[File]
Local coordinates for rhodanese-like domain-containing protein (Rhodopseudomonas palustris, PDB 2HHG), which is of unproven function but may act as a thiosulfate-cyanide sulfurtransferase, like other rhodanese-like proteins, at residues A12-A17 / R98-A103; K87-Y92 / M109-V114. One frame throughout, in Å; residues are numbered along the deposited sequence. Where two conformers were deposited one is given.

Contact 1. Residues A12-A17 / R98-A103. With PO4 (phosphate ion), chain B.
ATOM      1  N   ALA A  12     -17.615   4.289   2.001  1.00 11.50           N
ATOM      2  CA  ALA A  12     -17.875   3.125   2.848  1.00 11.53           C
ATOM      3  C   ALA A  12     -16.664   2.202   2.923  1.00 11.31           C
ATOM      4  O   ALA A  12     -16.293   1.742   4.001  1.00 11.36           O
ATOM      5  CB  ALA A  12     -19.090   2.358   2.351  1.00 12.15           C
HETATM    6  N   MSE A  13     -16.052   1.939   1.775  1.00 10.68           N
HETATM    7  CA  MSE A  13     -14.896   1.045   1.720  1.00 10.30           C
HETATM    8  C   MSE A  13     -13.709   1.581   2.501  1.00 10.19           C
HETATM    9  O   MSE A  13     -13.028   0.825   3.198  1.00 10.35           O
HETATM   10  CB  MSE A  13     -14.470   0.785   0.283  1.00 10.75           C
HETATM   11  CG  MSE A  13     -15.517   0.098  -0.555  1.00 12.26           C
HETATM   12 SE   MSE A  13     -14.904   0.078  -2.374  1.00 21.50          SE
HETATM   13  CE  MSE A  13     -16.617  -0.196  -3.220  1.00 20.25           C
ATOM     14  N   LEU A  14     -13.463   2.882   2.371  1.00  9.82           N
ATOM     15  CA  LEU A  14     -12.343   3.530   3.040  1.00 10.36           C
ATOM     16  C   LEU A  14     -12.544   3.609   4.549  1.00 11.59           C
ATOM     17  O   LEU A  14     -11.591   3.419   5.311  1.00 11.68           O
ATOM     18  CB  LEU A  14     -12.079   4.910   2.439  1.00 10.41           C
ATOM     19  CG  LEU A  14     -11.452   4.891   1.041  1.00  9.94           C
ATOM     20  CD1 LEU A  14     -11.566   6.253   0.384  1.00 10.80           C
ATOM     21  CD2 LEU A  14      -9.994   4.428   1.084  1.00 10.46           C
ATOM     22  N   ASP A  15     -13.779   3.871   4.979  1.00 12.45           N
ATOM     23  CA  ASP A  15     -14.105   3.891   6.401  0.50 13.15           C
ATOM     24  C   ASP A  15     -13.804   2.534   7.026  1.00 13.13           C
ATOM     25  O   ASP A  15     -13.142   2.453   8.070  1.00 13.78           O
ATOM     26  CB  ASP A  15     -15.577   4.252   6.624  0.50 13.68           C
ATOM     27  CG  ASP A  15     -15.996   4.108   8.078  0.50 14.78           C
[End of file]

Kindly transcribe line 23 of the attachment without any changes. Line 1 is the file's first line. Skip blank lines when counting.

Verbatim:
ATOM     21  CD2 LEU A  14      -9.994   4.428   1.084  1.00 10.46           C